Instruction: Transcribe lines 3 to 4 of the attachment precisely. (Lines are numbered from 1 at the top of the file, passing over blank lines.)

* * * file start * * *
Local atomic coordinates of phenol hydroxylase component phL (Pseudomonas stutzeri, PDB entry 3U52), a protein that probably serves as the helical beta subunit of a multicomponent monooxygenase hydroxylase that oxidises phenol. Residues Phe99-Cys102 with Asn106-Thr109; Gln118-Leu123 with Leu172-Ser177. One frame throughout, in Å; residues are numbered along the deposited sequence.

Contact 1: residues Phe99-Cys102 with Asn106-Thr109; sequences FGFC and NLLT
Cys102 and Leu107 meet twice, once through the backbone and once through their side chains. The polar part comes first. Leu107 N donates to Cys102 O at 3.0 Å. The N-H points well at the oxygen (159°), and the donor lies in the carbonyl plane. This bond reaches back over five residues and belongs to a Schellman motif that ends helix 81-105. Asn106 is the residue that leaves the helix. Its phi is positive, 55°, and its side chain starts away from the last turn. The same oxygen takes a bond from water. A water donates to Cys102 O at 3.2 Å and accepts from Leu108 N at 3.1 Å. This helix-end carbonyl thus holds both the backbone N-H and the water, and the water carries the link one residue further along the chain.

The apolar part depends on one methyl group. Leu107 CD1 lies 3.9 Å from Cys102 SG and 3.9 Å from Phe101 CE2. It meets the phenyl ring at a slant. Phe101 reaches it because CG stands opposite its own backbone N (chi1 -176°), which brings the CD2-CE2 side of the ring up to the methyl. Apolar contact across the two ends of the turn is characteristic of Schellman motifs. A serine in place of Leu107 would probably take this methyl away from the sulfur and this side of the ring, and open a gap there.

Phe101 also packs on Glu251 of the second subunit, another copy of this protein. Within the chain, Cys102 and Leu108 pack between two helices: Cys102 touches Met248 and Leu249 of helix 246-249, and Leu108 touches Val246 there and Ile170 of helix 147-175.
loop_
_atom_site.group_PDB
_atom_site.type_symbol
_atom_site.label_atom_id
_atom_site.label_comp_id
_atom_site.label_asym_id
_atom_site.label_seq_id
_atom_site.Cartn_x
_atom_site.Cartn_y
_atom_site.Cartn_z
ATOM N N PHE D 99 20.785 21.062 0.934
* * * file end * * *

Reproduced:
Cys102 and Leu107 meet twice, once through the backbone and once through their side chains. The polar part comes first. Leu107 N donates to Cys102 O at 3.0 Å. The N-H points well at the oxygen (159°), and the donor lies in the carbonyl plane. This bond reaches back over five residues and belongs to a Schellman motif that ends helix 81-105. Asn106 is the residue that leaves the helix. Its phi is positive, 55°, and its side chain starts away from the last turn. The same oxygen takes a bond from water. A water donates to Cys102 O at 3.2 Å and accepts from Leu108 N at 3.1 Å. This helix-end carbonyl thus holds both the backbone N-H and the water, and the water carries the link one residue further along the chain.

The apolar part depends on one methyl group. Leu107 CD1 lies 3.9 Å from Cys102 SG and 3.9 Å from Phe101 CE2. It meets the phenyl ring at a slant. Phe101 reaches it because CG stands opposite its own backbone N (chi1 -176°), which brings the CD2-CE2 side of the ring up to the methyl. Apolar contact across the two ends of the turn is characteristic of Schellman motifs. A serine in place of Leu107 would probably take this methyl away from the sulfur and this side of the ring, and open a gap there.